RightsCon 2022: How much user data can be used in criminal investigations? Electronic Evidence and Types of User Data

Criminal investigations increasingly rely on so-called “electronic evidence”, ie all user data collected by online services. Are the categories used in legislation always the right ones to ensure adequate protection of human rights? Three categories, corresponding to different levels of protection, and largely derived from historical practices vis-à-vis telecom operators, are commonly used: and Traffic and/or transactional data (consisting of timestamps, the history of IP addresses , source and destination of communications, etc.). As digital services become ubiquitous, the diversity of user data collected by service providers has increased exponentially. Thus, many other types of user data can be requested or obtained.

This raises two important questions: are the existing protections attached to the three categories sufficient in relation to new types of data (for example: a fitbit device collecting the heart rate and sleep habits of users)? More generally, should any type of user data collected by a service provider be able to be requested in the context of criminal investigations and be interpreted as electronic evidence? (For example: user behavioral and preference profiles developed by social media platforms to feed predictive modeling algorithms).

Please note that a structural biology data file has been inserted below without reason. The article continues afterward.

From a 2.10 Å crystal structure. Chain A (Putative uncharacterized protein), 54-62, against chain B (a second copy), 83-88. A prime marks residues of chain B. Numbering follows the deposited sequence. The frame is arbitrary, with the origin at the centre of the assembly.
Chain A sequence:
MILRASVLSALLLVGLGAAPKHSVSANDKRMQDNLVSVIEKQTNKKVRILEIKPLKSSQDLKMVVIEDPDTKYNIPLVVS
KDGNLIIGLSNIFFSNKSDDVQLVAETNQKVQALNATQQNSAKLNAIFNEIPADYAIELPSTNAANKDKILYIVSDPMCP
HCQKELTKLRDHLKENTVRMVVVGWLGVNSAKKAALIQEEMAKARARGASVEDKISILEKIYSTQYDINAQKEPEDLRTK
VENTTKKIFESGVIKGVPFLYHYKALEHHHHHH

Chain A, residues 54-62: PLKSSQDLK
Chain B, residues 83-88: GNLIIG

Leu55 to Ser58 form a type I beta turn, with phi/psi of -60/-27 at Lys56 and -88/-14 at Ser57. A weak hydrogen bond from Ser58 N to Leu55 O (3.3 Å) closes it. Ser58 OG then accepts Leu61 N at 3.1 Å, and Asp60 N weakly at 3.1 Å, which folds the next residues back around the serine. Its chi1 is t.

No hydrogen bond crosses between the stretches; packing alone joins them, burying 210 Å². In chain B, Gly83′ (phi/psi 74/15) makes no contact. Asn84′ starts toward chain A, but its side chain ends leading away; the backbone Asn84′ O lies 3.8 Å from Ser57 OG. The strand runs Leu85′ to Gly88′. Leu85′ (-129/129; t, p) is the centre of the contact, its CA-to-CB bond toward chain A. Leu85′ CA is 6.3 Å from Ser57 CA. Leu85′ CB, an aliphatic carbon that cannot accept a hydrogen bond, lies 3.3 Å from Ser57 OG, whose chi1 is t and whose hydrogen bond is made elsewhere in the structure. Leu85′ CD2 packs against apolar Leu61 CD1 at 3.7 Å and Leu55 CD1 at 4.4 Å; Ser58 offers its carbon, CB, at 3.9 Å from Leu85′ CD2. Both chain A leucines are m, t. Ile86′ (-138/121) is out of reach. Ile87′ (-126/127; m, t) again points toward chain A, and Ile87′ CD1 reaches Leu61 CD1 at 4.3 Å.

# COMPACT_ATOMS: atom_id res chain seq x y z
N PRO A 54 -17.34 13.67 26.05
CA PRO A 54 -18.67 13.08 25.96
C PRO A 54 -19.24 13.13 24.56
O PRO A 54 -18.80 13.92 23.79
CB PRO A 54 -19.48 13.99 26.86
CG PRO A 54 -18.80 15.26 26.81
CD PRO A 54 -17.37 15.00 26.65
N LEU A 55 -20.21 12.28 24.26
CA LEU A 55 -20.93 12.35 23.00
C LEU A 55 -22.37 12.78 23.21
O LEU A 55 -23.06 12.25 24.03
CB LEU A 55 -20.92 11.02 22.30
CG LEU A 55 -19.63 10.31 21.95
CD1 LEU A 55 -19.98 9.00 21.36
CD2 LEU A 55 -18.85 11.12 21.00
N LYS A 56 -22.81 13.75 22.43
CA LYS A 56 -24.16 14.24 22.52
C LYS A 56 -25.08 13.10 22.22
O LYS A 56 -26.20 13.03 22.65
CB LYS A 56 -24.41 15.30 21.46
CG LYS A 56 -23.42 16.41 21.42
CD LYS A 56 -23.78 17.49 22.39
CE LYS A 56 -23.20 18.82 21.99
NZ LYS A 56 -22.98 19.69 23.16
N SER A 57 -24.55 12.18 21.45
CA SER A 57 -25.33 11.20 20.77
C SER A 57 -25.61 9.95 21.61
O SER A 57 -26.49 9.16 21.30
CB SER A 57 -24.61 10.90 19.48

This session aims to raise awareness of the limitations of the current system, built on the remnants of a bygone era of telecommunications. It will articulate the need for a goal-oriented and rights-respecting framework through the elaboration of different perspectives by the interventions of civil society, government and industry actors.

Learn more: Scoping note: categories of electronic evidence

Host institution : Electronic Frontiers Foundation (EFF) | Center for Democracy and Technology (CDT) | Internet Policy and Jurisdiction Network | Cross Border Data Forum

Mark M. Gagnon